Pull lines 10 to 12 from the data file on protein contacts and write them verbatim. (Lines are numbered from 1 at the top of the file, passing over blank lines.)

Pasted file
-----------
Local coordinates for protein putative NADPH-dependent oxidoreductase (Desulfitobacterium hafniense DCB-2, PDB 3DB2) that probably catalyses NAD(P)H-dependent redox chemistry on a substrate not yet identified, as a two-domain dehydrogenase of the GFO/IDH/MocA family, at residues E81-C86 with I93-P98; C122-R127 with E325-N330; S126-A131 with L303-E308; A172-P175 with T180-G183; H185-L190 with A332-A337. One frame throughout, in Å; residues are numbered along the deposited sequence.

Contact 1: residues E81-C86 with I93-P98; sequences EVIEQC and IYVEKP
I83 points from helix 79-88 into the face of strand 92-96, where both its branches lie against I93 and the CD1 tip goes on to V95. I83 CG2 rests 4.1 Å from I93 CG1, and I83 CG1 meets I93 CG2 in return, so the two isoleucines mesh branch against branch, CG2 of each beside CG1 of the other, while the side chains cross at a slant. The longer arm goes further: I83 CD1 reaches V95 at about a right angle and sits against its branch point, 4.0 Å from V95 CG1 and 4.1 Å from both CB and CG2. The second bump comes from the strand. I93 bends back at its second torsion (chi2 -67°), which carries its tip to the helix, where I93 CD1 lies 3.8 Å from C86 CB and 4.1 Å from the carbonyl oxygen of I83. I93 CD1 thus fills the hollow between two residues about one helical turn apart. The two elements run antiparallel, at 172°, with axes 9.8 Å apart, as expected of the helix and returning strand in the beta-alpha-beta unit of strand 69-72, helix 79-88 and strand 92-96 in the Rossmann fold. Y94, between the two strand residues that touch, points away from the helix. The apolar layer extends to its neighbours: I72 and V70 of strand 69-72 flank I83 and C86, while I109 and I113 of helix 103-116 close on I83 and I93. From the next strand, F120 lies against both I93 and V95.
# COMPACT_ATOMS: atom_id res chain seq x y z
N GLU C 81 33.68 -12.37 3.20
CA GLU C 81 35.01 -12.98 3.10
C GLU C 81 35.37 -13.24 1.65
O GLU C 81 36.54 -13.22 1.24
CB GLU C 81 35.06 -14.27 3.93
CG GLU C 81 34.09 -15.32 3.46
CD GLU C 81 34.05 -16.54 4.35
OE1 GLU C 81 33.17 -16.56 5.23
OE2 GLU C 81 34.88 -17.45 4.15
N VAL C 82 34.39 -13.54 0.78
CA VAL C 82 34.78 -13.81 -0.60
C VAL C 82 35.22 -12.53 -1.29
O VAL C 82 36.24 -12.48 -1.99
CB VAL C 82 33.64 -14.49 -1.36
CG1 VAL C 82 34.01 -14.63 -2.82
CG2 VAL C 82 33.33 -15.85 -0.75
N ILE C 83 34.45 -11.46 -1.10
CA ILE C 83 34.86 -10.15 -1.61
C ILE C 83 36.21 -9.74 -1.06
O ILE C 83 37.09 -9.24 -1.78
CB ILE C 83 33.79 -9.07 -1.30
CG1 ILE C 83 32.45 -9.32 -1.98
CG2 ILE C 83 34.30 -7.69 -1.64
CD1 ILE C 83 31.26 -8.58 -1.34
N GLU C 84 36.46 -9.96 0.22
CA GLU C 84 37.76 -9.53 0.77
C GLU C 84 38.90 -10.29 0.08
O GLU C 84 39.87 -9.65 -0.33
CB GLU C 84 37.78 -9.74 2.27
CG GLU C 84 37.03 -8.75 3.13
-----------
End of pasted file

CG GLU C 81 34.09 -15.32 3.46
CD GLU C 81 34.05 -16.54 4.35
OE1 GLU C 81 33.17 -16.56 5.23